Questions You Need to Ask For Your Social Media Strategy
You know that “everyone” is online constantly reacting to and posting things on Facebook, Twitter, Instagram, Snapchat, and so on. Are you using social media for your business? More importantly, are you using it well? To get started, lets break down what you need to ask in order to get on the optimized path for your social media channels.
Who is your audience? Even if you are already on social media, you need to, as a business owner, have a keen understanding of who you are marketing to. Who is your ideal client? What is their demographic? What keywords are they using? If you are not creating content that is relevant to your audience, then you are not relevant.
Where is your audience? You should not be on every social media platform just to be on there. Use the platforms that your audience is using. Go where your audience is!
What is your objective? Brand awareness? Website traffic? Leads? Connecting? Your objective should be the focus of your content.
Who is doing your social media? It is important to figure out who is doing your social media (one person or many) and what they are responsible for. You can have everyone post, or divide by platforms. It is important to maintain an understanding of who is doing what and make sure that if you have multiple people taking care of your social media that they are using the same brand voice, as listed in number 5.
What are the key components of successful posts for each platform?It is crucial to understand how to construct posts that are optimized for each platform. Facebook loves live video, video, and images. Twitter and Instagram both like hashtags and need images. You need to know what works best for each platform. Using the exact same verbiage, hashtags, and images on all of your channels doesn’t usually work well and will keep your content from being seen by the most people.
How often will you post?How often do you want your audience to view your social media? If you only post once a week on Facebook, your audience will probably only go to your Facebook once a week. Also, each platform lends itself to different levels of posting. I would post more often on Twitter than Facebook, but I would also post more often on Facebook than on Instagram. You can always schedule posts in advance in order to make sure that you have key posts ready to go on certain days; like thanking your customers on Thanksgiving Day.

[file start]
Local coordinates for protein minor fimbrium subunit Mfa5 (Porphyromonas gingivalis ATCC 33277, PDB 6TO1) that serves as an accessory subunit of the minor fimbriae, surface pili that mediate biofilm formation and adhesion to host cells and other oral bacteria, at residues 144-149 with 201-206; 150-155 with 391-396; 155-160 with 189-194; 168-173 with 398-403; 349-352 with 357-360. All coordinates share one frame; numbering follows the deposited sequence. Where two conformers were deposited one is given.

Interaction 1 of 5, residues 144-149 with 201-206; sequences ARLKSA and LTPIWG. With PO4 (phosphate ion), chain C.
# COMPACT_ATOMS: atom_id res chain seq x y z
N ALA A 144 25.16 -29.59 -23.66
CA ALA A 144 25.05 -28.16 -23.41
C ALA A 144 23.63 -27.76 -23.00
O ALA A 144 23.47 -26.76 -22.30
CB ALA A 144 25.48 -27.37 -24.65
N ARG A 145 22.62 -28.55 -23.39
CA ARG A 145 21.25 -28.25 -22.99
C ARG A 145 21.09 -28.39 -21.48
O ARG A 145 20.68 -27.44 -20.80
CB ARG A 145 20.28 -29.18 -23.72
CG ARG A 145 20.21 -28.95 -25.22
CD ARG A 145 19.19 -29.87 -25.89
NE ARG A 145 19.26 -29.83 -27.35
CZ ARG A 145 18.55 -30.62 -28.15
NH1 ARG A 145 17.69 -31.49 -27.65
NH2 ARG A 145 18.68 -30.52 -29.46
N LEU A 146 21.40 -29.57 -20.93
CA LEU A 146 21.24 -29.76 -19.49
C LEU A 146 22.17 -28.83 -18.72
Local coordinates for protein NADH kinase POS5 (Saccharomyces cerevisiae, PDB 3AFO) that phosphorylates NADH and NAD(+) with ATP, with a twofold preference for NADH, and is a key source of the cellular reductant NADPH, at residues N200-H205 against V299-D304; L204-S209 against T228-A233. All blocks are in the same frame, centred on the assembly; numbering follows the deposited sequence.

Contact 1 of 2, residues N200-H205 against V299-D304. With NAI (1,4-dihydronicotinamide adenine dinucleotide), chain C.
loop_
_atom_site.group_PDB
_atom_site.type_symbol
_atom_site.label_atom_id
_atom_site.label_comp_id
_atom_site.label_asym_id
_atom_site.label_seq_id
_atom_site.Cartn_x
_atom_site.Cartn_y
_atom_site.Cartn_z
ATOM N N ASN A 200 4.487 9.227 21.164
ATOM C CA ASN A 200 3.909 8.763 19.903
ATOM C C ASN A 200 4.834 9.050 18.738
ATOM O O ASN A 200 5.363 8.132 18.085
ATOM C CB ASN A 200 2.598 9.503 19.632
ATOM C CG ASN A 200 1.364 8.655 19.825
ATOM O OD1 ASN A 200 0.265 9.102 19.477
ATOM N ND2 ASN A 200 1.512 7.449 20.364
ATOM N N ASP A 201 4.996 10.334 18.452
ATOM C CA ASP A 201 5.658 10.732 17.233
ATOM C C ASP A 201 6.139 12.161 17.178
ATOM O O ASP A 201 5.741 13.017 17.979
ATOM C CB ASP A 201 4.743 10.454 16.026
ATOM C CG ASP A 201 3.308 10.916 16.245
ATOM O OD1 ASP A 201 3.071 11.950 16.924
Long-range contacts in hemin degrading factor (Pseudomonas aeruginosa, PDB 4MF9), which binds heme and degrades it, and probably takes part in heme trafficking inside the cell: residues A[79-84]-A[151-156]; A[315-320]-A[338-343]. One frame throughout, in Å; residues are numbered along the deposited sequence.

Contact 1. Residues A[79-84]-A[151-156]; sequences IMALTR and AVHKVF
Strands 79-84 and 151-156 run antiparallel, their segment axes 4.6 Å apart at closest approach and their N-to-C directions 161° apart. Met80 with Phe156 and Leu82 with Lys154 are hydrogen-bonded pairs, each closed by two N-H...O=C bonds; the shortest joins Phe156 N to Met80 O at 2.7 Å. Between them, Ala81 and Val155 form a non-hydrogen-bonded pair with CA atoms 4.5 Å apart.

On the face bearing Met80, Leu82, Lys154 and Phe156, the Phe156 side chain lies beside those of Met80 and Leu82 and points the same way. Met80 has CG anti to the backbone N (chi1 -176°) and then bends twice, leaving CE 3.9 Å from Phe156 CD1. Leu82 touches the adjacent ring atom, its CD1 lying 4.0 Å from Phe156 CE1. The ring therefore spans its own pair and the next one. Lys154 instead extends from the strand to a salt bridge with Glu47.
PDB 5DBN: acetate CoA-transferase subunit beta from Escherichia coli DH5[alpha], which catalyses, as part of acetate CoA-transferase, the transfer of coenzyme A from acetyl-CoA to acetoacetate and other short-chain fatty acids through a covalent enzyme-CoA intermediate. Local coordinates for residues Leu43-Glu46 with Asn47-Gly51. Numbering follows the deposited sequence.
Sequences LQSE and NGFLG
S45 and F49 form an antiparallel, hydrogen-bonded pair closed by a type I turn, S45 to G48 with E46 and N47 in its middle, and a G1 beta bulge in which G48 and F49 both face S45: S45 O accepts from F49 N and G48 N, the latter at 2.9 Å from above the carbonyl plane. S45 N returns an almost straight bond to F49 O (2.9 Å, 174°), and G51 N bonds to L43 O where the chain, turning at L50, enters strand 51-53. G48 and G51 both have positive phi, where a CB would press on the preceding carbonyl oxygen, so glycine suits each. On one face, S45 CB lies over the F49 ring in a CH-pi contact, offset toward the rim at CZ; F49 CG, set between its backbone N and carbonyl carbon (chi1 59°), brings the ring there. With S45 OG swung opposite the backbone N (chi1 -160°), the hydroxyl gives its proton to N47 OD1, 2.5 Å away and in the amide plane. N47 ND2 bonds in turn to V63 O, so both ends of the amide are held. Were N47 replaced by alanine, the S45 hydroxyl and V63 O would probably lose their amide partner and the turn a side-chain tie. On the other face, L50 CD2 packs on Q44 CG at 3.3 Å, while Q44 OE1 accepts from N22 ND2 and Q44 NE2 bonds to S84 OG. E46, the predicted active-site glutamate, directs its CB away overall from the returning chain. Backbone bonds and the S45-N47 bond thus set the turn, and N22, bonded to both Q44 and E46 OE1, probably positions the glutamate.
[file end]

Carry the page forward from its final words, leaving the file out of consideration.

Is my content relevant for my audience?Now that you are ready to post, you know who your audience is, and you know where to find them post with a purpose!
What will you automate? It can be difficult to manage a lot of social media platforms, but there are tools you can use to automate your posts in order to save time and your post consistency. Try like Hootsuite, Buffer, and Sprout Social to start automating major posts that need to go out on specific days and times. Automation can be very helpful, but remember to make sure your audience realizes that there is a human behind the posts. Do not automate everything. Spontaneous posts can help, especially with breaking news and updates.
What is your budget for boosting your posts? Today’s social media platforms want to make money like any other company and are making organic reach (impressions your posts get without you paying for it) harder and harder to get. Are you willing to spend money on digital advertising to make sure certain posts can seen by your audience?
This list could definitely go longer, but it is a starting game plan for taking the steps to get your social media strategy for your business and your audience. Social media should enhance your brand, it should supplement your current efforts with your customer audience.
Christina is presenting at the FemCity Roanoke: Let’s Get Social event on April 20th. Take your brand to the next level of social, RSVP here.